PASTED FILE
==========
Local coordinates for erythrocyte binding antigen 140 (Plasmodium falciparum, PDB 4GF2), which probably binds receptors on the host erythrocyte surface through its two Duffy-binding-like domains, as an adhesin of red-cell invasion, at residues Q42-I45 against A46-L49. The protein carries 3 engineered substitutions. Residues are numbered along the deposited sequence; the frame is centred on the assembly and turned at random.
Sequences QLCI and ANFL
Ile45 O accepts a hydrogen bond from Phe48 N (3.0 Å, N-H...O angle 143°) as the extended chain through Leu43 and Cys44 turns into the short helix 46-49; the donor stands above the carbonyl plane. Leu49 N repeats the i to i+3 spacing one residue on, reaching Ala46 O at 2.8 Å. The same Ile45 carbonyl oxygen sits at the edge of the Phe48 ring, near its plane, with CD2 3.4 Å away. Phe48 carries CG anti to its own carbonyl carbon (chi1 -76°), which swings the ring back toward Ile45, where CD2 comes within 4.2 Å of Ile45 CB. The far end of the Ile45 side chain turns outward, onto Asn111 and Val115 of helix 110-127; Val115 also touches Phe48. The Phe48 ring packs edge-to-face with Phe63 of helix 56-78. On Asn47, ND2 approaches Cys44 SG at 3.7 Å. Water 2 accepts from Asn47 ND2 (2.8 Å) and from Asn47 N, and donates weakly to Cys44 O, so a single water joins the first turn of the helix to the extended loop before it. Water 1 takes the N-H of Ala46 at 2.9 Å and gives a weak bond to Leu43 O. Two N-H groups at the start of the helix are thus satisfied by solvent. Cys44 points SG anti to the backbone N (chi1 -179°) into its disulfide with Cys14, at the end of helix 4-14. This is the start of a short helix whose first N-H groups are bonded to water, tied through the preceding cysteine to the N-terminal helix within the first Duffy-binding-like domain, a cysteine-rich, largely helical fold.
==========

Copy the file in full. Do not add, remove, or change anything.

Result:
Local coordinates for erythrocyte binding antigen 140 (Plasmodium falciparum, PDB 4GF2), which probably binds receptors on the host erythrocyte surface through its two Duffy-binding-like domains, as an adhesin of red-cell invasion, at residues Q42-I45 against A46-L49. The protein carries 3 engineered substitutions. Residues are numbered along the deposited sequence; the frame is centred on the assembly and turned at random.
Sequences QLCI and ANFL
Ile45 O accepts a hydrogen bond from Phe48 N (3.0 Å, N-H...O angle 143°) as the extended chain through Leu43 and Cys44 turns into the short helix 46-49; the donor stands above the carbonyl plane. Leu49 N repeats the i to i+3 spacing one residue on, reaching Ala46 O at 2.8 Å. The same Ile45 carbonyl oxygen sits at the edge of the Phe48 ring, near its plane, with CD2 3.4 Å away. Phe48 carries CG anti to its own carbonyl carbon (chi1 -76°), which swings the ring back toward Ile45, where CD2 comes within 4.2 Å of Ile45 CB. The far end of the Ile45 side chain turns outward, onto Asn111 and Val115 of helix 110-127; Val115 also touches Phe48. The Phe48 ring packs edge-to-face with Phe63 of helix 56-78. On Asn47, ND2 approaches Cys44 SG at 3.7 Å. Water 2 accepts from Asn47 ND2 (2.8 Å) and from Asn47 N, and donates weakly to Cys44 O, so a single water joins the first turn of the helix to the extended loop before it. Water 1 takes the N-H of Ala46 at 2.9 Å and gives a weak bond to Leu43 O. Two N-H groups at the start of the helix are thus satisfied by solvent. Cys44 points SG anti to the backbone N (chi1 -179°) into its disulfide with Cys14, at the end of helix 4-14. This is the start of a short helix whose first N-H groups are bonded to water, tied through the preceding cysteine to the N-terminal helix within the first Duffy-binding-like domain, a cysteine-rich, largely helical fold.